Consultancy Map has worked with company Kano on a new set of build-it-yourself kits which hope to “democratise” design and coding.
Map, an industrial design studio founded by Edward Barber and Jay Osgerby, and Kano have designed three new products – The Pixel Kit, Camera Kit and Speaker Kit – intended for people to make from scratch themselves.
The Pixel Kit
The Pixel Kit is an interactive light board made up of 128 LEDs, which can be used to create patterns to display data, animations or games. It can also be linked up with live information streams to display weather reports and sports scores, and can be connected up to a motion sensor, meaning the displays can respond to movement.
The Camera Kit
The Camera Kit is a five-megapixel build-your-own camera, which shoots photos and video, but can also be coded to create filters on images, animated GIFs and time-lapse images. The kit also includes a tripwire sensor, which is an infrared beam that can be used to create spy cams.
The Speaker Kit
The Speaker Kit enables users to build their own speaker, or alternatively a simple musical instrument in the form of a synthesiser. It allows people to compose their own music, and includes a bluetooth enabled speaker, a microphone, an LED audio visualiser, and a gesture sensor.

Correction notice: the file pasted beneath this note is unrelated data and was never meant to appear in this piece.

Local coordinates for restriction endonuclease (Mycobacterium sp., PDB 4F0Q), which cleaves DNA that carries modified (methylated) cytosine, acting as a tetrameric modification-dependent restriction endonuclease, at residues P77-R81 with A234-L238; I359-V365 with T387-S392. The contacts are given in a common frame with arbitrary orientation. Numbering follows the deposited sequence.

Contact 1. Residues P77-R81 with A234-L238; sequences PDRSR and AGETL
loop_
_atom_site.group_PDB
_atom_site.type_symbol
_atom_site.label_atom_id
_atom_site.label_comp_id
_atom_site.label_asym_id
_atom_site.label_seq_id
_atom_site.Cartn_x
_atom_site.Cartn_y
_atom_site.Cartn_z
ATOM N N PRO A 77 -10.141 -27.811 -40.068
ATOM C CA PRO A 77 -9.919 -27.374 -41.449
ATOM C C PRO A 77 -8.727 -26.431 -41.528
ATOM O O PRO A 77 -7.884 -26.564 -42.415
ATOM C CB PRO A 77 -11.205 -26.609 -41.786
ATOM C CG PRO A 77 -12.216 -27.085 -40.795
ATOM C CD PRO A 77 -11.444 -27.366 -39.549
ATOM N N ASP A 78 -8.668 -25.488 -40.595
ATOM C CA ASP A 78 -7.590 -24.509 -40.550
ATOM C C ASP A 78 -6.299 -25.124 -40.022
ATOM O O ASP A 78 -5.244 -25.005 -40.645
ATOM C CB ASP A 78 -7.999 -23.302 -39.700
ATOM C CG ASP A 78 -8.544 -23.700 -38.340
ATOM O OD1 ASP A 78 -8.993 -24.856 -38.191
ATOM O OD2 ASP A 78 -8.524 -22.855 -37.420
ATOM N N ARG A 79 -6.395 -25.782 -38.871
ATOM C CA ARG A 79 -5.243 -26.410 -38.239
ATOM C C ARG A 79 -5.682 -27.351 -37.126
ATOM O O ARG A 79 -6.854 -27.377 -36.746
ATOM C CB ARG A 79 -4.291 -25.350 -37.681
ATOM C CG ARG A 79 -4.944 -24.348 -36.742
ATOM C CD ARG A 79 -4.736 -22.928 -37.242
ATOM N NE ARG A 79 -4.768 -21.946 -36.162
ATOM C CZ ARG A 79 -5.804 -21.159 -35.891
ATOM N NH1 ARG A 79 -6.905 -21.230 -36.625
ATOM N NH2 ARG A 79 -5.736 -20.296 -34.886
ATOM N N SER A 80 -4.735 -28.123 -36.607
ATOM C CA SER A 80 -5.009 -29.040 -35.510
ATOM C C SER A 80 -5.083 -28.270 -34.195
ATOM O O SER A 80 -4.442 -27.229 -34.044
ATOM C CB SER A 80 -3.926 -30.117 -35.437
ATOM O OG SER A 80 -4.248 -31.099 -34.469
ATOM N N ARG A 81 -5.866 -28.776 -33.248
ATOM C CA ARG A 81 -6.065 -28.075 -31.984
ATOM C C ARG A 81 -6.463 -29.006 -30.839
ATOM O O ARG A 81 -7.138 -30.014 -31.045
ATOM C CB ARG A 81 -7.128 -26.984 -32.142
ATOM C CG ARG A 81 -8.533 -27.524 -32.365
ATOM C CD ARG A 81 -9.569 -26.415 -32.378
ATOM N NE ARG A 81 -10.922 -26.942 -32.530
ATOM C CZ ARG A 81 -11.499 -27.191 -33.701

“Demystify the design process”
All three products use software platform Kano Code, and follow on from the build-it-yourself computer that Map and Kano worked on in 2015. Aiming to be connected home devices, they can all connect to the internet to transfer music, images or data over to another device.
All the kits are coated in a transparent plastic, which allows people to see the individual parts inside them and “demystifies the design process”, says Jon Marshall, creative director at Map.
“The basic theme is to unpack technology so that people understand what’s inside and therefore feel empowered and not scared,” says Marshall. “It’s also about combining physical objects with coding in the real world.”
Highlight colours have then been used to differentiate between the three products, and for certain controls and buttons for an “instructional” purpose as well as an “aesthetic approach”, says Marshall.
“Take coding into the real world”
While the kits aim to help people of all ages become proficient in coding, it’s not about “creating a generation of coders”, he adds.
“It’s about understanding the process of coding,” Marshall says. “It’ll enable people to take coding skills out into the real world, and use them to make something that would enable them to watch wildlife, for example with the camera.
“That’s really inspiring – it’s not just for kids, but for parents and educators to show that you can take control over the tech that surrounds us and democratise it. When you break coding down, it’s simple and accessible to us all,” he says.
Seeking $500,000 on Kickstarter
The Camera Kit, Speaker Kit and Pixel Kit are currently on Kickstarter, with Kano and Map looking to reach a $500,000 (£393,000) target to make the project happen. They have currently fundraised $366,000 (£288,000). If the targets are reached, preorders will become available and the kits will start being posted in March 2017.
To back the project, head to the Kickstarter page here.